(CNN) — New Jersey Gov. Chris Christie poured everything he had into New Hampshire, clawing his way up the polls in a crowded field and Donald Trump-dominated year while tainted by scandal back home.
And Marco Rubio threatened to take it all away.
In the last few weeks before Tuesday’s primary, and under fire from Rubio and his super PACs, Christie became pre-occupied with the Florida senator. Christie’s criticism of the candidate grew increasingly sharp behind closed doors, according to people familiar with the conversations. He would see a Rubio interview or read a story featuring Rubio and complain to staff or supporters that he simply did not see the appeal. He listened to Rubio provide canned quotes in each debate and, when attacked, refuse to look Christie in the eye during his response, Christie told people. It was a sign of weakness — and a sign of a weak candidate — in his view.
By Saturday night in Goffstown, New Hampshire, after Rubio’s surprising third-place finish in Iowa, everyone knew what was coming, Rubio included.
“Marco, the thing is this,” Christie said at the ABC debate at St. Anselm’s College. “When you’re president of the United States, when you’re a governor of a state, the memorized 30-second speech where you talk about how great America is at the end of it doesn’t solve one problem for one person.”
Asked the next day how Rubio could’ve missed what was coming, Christie resorted to “the great political philosopher Mike Tyson,” the famous former world heavyweight-boxing champion. “Everyone has a plan until they get punched in the face,” Christie told reporters.
Christie, after all, had been getting punched in the face for two years. He could now take credit for wounding a candidate he and his team viewed as unprepared for the job. But that would be the extent of his accomplishments in New Hampshire. Tuesday night, he received his own knockout blow, finishing sixth in New Hampshire. Wednesday, he threw in the towel.
The story of Christie’s rise and fall in the state where he pinned all of his hopes is based on interviews with more than a dozen of his advisers, donors, fundraisers, supporters and rival campaign aides. In the end, Christie could not get past both his own personal baggage and his status as another governor of a moderate or blue state selling his personal appeal during a general election campaign to a Republican base clearly looking for new blood.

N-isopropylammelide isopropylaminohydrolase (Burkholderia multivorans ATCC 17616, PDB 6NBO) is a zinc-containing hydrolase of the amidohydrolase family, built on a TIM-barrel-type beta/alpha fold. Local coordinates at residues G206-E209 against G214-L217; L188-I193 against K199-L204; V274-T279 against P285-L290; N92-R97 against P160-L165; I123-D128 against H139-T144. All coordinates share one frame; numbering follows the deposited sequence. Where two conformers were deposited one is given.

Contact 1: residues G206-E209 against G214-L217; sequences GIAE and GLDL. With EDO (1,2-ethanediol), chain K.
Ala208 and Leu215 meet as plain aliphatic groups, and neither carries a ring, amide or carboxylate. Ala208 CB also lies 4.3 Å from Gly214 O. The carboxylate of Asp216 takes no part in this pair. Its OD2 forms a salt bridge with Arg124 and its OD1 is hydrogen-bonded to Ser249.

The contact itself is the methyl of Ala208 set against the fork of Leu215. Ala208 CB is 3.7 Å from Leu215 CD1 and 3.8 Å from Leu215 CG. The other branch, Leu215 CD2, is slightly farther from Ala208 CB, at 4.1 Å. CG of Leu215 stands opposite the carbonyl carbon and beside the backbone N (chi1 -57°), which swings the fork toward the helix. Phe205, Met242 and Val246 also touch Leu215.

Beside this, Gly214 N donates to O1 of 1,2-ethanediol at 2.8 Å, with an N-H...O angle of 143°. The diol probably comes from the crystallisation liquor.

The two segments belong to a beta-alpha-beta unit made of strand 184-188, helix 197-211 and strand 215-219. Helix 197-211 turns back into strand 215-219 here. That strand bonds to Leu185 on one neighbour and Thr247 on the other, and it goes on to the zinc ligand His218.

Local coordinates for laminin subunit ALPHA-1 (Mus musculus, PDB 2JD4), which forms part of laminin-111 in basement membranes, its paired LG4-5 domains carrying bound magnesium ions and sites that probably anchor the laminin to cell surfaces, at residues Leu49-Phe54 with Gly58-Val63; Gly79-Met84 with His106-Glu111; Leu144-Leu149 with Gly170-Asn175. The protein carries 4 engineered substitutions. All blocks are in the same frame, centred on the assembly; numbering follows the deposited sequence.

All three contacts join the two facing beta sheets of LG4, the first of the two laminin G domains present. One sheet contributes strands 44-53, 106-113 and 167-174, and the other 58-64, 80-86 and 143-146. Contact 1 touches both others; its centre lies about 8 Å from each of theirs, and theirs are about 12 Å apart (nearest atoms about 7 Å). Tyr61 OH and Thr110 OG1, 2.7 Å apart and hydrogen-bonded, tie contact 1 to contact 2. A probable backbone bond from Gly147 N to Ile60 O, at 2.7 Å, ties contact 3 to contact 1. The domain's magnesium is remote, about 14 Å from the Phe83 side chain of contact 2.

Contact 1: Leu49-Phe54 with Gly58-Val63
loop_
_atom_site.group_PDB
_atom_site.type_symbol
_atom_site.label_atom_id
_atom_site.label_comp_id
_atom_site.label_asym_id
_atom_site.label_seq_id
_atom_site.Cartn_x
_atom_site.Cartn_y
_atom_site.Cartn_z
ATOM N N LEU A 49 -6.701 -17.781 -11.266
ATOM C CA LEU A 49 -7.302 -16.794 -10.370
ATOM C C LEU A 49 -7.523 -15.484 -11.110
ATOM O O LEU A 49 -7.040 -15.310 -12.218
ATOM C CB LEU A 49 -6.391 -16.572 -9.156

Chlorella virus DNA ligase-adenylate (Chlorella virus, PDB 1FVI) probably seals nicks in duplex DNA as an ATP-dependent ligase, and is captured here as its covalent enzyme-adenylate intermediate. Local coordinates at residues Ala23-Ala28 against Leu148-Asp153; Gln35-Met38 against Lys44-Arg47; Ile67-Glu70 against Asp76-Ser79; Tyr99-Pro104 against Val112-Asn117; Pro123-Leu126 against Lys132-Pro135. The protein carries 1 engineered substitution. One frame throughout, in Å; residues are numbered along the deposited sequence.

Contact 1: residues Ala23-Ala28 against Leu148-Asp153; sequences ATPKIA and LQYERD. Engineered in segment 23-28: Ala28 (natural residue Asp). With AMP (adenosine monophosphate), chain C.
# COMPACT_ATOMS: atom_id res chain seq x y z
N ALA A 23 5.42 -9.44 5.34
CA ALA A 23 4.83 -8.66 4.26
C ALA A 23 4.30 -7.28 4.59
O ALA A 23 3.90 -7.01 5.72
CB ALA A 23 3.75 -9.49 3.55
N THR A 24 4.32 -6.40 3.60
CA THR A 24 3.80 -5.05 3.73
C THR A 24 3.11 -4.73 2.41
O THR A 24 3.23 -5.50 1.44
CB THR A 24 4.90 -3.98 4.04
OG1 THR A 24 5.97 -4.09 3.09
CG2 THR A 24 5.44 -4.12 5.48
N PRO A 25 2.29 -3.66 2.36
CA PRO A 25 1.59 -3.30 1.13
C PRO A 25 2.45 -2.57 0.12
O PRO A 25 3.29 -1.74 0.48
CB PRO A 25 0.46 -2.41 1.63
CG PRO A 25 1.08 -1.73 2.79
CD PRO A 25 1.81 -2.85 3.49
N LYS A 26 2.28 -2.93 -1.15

New Hampshire-based strategy
Once considered a front-runner in the 2016 sweepstakes, a litany of policy decisions back home in New Jersey, combined with the federal investigation into a politically driven bridge closing crafted by his staff in the governor’s office, had marred his hopes — so much so that many top Republicans wondered whether a run was worth it at all.
And in a race dominated by GOP outsiders like Trump, a governor touting his experience, a la Jeb Bush, Rick Perry, John Kasich and George Pataki, wasn’t a strong sell.
Christie announced his candidacy knowing full well that he had a lot of ground to make up. With a group of top-tier advisers, he went to work early crafting a strategy to vault himself back into the GOP top tier.
That plan revolved around New Hampshire, following the tradition of the state’s successful candidates: come often, work hard, shower the state’s politicians with attention (or, in Christie’s case, never-ending text messages) and the rest will take care of itself.
He would spend more than 70 days in the state, holding 160 events and 60 town halls.
But as the months moved along and Donald Trump upended every campaign’s initial plans, the topline strategy inside Christie’s team evolved into a multi-part bank shot — one that even they would admit needed breaks to succeed.